The first device that supported both Android 2.3 and NFC was Nexus S – a mobile phone developed by the collaborative effort of Google and Samsung.

Android 2.3 (Gingerbread)

Features of Android 2.3

  • Based on Linux Kernel 2.6.35
  • Updated UI design with escalated simplicity and speed
  • Support for magnified screen resolutions (WXGA and higher).
  • Native support for SIP (Session Initiation Protocol) and VoIP (Voice over Internet Protocol) internet telephones
  • Faster performance of a virtual keyboard, with more accuracy, improved suggested text and voice input method.
  • Enhanced copy/paste functionality: users can select a word by press-holding and then copy and paste it.
  • Extended support for NFC: users can easily read an NFC tag fixed in a poster, sticker, or ad.
  • Incorporated audio effects such as reverberation, equalisation, bass boost, etc
  • An upgraded Download Manager helps users easily access any file downloaded from the email, browser or any other mobile app.
  • The device can have multiple cameras, including a front-facing camera, if available.
  • Extended support for AAC audio encoding and WebM/VP8 video playback.
  • Better power management by managing applications that kept the device awake for too long
  • Improvisation in native code development.
  • New updates and enhancements related to audio and graphics for game developers
  • Increased performance by concurrent garbage collection
  • Native support for more sensors (such as gyroscopes and barometers)

Around seven more updates of Gingerbread were released by Google for one year, which mainly focused on API improvement, bug fixes and performance enhancement. The later updates also included improvement in camera functionalities, battery optimisation, modifications in applications, such as Gmail, Google Talk, etc.

Android 3.0-3.2 (Honeycomb)

HoneyComb was the odd one out in the history of Android versions as its primary focus was tablets and other large-screen smartphones. It was first released in February 2011, focusing on targeting Android devices (specifical tablets) with large screen resolutions and sizes. The eye-catching features include redesigned UI in which physical buttons are replaced by virtual buttons available on the screen.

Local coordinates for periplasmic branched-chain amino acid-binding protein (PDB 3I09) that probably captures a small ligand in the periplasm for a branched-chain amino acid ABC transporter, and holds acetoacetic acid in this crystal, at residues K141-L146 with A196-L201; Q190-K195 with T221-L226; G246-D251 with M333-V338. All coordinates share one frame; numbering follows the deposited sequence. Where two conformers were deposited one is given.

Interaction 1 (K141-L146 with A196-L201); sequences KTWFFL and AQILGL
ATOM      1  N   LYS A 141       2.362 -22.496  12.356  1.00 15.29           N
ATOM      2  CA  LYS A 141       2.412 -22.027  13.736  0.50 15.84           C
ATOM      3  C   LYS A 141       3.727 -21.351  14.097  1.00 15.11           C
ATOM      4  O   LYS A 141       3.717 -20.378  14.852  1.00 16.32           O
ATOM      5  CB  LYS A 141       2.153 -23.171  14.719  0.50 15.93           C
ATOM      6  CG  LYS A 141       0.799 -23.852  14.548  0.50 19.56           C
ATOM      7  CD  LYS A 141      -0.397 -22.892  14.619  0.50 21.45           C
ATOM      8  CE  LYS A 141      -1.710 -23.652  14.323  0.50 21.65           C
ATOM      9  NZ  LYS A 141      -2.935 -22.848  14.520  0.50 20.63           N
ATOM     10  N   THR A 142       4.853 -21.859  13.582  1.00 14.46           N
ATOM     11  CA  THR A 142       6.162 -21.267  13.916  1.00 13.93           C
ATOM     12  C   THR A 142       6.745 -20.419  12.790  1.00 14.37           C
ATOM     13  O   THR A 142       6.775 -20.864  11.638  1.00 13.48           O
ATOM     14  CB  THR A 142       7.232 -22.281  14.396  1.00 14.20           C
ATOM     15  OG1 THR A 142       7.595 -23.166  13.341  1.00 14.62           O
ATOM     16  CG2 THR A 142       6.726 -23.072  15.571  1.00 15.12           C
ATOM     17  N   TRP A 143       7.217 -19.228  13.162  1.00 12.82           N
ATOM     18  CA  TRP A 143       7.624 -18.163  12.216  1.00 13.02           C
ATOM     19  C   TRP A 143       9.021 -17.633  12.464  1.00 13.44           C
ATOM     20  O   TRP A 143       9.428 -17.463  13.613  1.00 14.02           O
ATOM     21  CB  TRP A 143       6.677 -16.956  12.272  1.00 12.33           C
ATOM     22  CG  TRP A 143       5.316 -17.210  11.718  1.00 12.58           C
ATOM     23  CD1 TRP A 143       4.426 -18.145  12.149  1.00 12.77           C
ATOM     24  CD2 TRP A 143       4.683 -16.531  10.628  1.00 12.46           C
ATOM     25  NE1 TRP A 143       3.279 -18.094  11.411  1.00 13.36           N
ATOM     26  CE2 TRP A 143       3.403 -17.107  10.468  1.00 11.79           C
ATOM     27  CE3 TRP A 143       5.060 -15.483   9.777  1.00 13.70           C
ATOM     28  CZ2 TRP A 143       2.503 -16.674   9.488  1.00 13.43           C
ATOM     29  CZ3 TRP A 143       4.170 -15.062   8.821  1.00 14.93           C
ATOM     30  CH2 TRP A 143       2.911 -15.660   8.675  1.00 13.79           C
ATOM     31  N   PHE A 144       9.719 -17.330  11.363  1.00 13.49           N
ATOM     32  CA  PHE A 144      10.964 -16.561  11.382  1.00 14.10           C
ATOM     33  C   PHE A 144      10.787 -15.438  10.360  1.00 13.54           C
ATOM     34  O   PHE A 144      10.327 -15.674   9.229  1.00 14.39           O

The first device launched with Android Honeycomb is the Motorola Xoom tablet. Other than that, the early tablets from Samsung (Galaxy series) also used Android Honeycomb as their operating system.

Android 3.2 (Honeycomb)

Features of Android 3.0

  • Based on Linux Kernel 2.6.36.
  • New “holographic” user interface for tablets.
  • Quick access to notifications, added system bar, and soft navigation buttons, available at the bottom.
  • Accessible contextual options, navigation, added action bar, widgets, and other types of content at the top
  • Multitasking features: tapping Recent Applications in the System Bar allows users to see snapshots of the tasks underway and quickly jump from one application to another.
  • Redesigned keyboard, fast typing, efficient and adjustable screen sizes
  • Simplified, more intuitive copy/paste interface.
  • Advanced and modified Camera features, such as exposure, focus, flash, zoom, time-lapse, front-facing Camera, and many more
  • Full-screen mode in Gallery; quick access to thumbnails for all photos.
  • New dual-sided Contacts user interface.
  • Inclusion of advanced two-layered Email UI to view and organise messages more efficiently. Users can select one or more messages.
  • Multiple browser tabs replaced browser windows and a new “incognito” mode is allowed anonymous browsing.
  • Hardware acceleration.
  • Multi-core processors support.
  • Encryption of all user data.
  • HTTPS stack improved with Server Name Indication (SNI); Filesystem in Userspace (FUSE; kernel module).
  • Restricts apps from accessing secondary storage (memory cards) outside of pre-defined, application-specific directories.
  • Full access to primary storage based on a separate application-level permission

The later significant updates (Android 3.1 and 3.2) focused on UI refinement, enhancement in connectivity (Wi-Fin, USB-on-the-go, etc.), and improvements in application software, such as Google Books, Adobe Flash, etc.

Android’s Journey To be Continued

For now, we will ask you to wait till we continue describing the other versions and their features in the following article. You can read about them in our next blog. Till then, hang in there and we will be back with another interesting and informational piece for you! 🙂

Shresth is a Technical Content Writer at HestaBit. His curiosity about technology makes him a continuous learner. He is a deep, analytical thinker who loves to go beyond his limits. He believes knowledge is the core of everything; therefore, he intends to share his learnings with the world.